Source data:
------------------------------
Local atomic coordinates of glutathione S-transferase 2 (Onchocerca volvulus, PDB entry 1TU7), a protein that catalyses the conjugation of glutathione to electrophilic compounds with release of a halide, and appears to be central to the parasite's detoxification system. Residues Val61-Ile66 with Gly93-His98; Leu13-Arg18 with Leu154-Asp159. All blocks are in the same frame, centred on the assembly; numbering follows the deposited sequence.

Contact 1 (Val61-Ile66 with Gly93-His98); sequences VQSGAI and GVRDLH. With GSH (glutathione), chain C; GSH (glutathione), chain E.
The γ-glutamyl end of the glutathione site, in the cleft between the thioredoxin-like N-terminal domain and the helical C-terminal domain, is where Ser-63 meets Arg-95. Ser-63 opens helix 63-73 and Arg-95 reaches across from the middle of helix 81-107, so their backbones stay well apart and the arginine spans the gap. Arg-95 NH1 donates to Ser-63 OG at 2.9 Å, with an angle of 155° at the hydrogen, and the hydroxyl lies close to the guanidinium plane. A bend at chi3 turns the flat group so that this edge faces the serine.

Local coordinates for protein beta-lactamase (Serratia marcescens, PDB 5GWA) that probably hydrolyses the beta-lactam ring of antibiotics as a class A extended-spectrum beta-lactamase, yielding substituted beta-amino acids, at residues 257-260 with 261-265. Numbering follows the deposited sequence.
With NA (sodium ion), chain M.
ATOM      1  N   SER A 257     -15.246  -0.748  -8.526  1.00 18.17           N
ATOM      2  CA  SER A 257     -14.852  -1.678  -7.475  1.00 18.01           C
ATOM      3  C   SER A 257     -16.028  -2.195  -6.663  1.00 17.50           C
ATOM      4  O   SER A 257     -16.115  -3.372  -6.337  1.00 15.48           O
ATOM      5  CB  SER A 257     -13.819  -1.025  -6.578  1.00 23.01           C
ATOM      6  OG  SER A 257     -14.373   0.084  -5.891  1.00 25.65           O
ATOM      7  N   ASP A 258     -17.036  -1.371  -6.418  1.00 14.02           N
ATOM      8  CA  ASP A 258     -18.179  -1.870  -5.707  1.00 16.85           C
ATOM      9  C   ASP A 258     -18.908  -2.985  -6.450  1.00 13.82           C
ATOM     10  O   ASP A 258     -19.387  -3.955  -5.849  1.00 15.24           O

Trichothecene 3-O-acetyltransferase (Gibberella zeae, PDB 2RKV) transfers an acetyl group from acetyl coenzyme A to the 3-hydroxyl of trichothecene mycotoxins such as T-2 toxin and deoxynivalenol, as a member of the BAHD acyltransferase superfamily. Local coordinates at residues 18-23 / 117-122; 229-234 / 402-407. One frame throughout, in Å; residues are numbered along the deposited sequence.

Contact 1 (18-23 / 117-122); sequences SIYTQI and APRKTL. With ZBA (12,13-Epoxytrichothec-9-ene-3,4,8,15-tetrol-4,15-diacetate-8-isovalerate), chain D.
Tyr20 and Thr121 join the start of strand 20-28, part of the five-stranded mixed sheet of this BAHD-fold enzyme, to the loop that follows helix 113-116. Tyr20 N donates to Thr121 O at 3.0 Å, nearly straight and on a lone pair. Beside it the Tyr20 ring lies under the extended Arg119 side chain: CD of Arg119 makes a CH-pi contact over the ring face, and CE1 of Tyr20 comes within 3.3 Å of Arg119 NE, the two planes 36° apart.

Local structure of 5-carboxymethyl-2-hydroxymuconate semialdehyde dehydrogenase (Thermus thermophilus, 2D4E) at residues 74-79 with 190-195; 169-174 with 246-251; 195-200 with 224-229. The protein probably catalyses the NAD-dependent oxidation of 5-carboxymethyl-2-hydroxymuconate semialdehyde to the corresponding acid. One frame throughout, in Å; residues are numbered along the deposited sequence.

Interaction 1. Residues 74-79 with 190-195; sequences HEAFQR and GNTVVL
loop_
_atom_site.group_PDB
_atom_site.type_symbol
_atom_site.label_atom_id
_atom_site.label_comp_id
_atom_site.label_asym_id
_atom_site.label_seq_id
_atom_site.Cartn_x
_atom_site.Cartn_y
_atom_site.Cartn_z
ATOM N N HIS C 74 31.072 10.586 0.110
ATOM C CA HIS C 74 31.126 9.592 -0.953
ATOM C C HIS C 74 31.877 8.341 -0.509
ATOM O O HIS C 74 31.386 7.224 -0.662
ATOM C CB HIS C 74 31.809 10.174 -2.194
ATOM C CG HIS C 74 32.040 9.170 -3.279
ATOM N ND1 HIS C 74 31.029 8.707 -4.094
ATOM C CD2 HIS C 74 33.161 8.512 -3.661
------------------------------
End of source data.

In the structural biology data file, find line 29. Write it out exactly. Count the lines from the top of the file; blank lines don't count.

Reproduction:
_atom_site.Cartn_y